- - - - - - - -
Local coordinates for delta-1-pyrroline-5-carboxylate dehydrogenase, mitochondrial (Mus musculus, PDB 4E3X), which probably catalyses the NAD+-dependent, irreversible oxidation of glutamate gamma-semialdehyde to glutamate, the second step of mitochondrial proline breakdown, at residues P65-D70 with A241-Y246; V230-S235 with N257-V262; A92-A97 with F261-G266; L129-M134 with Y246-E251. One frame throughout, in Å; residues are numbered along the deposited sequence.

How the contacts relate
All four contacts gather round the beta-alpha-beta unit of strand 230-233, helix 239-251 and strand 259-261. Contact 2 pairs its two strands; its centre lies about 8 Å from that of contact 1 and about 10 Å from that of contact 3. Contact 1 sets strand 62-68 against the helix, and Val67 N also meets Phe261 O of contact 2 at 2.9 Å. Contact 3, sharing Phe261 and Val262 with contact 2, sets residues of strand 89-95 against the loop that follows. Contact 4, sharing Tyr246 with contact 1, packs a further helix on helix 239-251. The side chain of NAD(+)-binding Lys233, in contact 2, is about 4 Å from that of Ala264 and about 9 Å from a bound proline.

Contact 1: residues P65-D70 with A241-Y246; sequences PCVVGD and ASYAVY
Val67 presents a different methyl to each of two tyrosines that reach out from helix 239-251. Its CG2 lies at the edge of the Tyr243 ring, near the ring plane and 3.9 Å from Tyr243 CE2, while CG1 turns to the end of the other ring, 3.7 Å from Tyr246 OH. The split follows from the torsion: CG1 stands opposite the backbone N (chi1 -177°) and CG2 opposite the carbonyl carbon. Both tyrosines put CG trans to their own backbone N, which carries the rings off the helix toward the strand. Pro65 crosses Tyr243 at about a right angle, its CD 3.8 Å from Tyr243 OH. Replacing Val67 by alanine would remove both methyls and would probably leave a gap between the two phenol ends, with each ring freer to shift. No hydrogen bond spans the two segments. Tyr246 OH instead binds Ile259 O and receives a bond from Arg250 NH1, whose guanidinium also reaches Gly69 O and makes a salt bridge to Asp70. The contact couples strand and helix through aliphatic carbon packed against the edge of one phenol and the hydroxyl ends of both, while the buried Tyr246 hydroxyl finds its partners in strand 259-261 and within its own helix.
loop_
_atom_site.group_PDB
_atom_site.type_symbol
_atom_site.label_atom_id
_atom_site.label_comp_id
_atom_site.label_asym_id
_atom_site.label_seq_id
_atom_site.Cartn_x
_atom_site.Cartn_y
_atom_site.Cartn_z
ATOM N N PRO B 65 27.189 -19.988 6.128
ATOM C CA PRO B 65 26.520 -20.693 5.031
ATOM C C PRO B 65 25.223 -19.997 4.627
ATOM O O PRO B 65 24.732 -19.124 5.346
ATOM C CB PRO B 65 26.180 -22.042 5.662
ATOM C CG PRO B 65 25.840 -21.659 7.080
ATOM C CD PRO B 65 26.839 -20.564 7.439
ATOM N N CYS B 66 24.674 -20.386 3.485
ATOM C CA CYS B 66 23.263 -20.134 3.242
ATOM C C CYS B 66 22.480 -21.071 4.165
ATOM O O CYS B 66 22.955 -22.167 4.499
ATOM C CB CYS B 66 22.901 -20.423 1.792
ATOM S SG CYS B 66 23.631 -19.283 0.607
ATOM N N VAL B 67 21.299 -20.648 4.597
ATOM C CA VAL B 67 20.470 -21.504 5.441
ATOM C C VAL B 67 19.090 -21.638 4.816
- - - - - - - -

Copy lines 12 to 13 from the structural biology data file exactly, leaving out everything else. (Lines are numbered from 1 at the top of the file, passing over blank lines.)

_atom_site.label_seq_id
_atom_site.Cartn_x